Inflation isn't slowing down and continues to surprise the stock market

CNBC and WCCO host Pete Najarian says, "There are a lot of people that are going to be struggling”
Inflation
Inflation continues to rise. It’s up 1% between April and May and 8.6% year to year. Photo credit (Getty Images / Ole Schwander)

Inflation continues to rise. It’s up 1% between April and May and 8.6% year to year.

Leading the way are gasoline prices. Gas prices jumped 4% just in May and have soared nearly 50% from a year ago. They've risen further this month. The national average price at the pump reached $4.99 Friday, according to AAA.

Wall Street reacted with a big selloff Friday morning. Cohost of WCCO Radio’s Huddle on Sunday morning and CNBC analyst Pete Najarian spoke with Vineeta Sawkar on the Morning News about how the markets are reacting to the news.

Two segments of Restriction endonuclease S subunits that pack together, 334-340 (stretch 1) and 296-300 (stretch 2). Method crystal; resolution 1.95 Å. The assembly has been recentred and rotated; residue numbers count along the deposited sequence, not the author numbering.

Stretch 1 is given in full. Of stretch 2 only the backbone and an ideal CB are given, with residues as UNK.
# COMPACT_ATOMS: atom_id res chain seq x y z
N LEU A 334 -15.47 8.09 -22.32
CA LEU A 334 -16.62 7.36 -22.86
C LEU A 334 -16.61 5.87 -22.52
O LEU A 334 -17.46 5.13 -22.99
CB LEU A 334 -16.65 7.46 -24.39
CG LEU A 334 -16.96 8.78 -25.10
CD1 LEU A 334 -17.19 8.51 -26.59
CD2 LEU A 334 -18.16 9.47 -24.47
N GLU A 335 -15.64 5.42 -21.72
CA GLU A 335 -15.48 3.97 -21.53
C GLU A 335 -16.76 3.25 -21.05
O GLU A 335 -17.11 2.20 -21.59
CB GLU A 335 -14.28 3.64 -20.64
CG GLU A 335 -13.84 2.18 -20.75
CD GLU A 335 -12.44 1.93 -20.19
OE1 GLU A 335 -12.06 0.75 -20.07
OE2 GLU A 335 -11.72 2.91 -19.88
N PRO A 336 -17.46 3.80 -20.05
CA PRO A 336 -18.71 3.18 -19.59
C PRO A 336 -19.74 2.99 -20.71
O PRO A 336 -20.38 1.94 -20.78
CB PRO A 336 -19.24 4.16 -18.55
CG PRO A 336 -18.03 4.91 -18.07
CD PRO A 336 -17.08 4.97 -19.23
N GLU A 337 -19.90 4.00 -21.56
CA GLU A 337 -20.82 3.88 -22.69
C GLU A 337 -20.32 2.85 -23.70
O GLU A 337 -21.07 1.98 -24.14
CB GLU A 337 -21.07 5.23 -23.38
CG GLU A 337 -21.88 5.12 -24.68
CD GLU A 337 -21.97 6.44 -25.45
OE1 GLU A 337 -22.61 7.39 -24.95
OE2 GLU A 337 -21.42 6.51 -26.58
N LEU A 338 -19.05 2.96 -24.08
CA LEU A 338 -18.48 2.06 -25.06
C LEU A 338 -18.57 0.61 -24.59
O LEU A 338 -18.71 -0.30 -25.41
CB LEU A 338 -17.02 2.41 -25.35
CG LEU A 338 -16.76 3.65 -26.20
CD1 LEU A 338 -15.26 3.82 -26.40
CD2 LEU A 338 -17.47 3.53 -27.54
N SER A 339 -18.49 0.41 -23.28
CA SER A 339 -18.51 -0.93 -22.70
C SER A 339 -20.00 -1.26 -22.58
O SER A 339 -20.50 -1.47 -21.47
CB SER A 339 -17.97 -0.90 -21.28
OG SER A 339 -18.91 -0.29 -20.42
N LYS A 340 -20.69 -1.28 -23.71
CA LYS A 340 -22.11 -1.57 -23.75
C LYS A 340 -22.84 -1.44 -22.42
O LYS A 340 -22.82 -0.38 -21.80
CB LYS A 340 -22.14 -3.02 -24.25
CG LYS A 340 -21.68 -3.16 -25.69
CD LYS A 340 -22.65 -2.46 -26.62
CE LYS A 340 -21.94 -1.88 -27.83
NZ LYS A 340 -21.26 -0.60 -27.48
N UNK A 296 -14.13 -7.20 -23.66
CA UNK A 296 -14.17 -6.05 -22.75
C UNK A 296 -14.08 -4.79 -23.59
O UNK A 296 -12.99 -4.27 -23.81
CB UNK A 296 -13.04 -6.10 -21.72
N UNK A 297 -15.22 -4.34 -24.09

“I don't think the markets should have been surprised, although it looks like they were a little surprised because of the damage that's been done this morning,” Najarian said. “And even some of the anticipation of the damage from last one.”

Inflation remains at a four-decade high, which may force the Fed to continue to tighten interest rates over the next few months.

The prices of gas, food and most other goods and services jumped in May giving American households no respite from those rising costs.

“It's been a big surge, obviously,” says Najarian. “And we just continue to accelerate the acceleration from April to May. Those numbers were much more than expected. So it really is something that we are going to have to deal with. There's a lot of people that are going to be struggling.”

Najarian says this latest jump will continue to put pressure on the Fed. The Fed is all but certain to carry out the fastest series of interest rate hikes in three decades.

The widespread price increases also elevated so-called “core” inflation, a measure that excludes volatile food and energy prices. In May, core prices jumped a sharp 0.6% for a second straight month and are now 6% above where they were a year ago.

The Associated Press contributed to this story.

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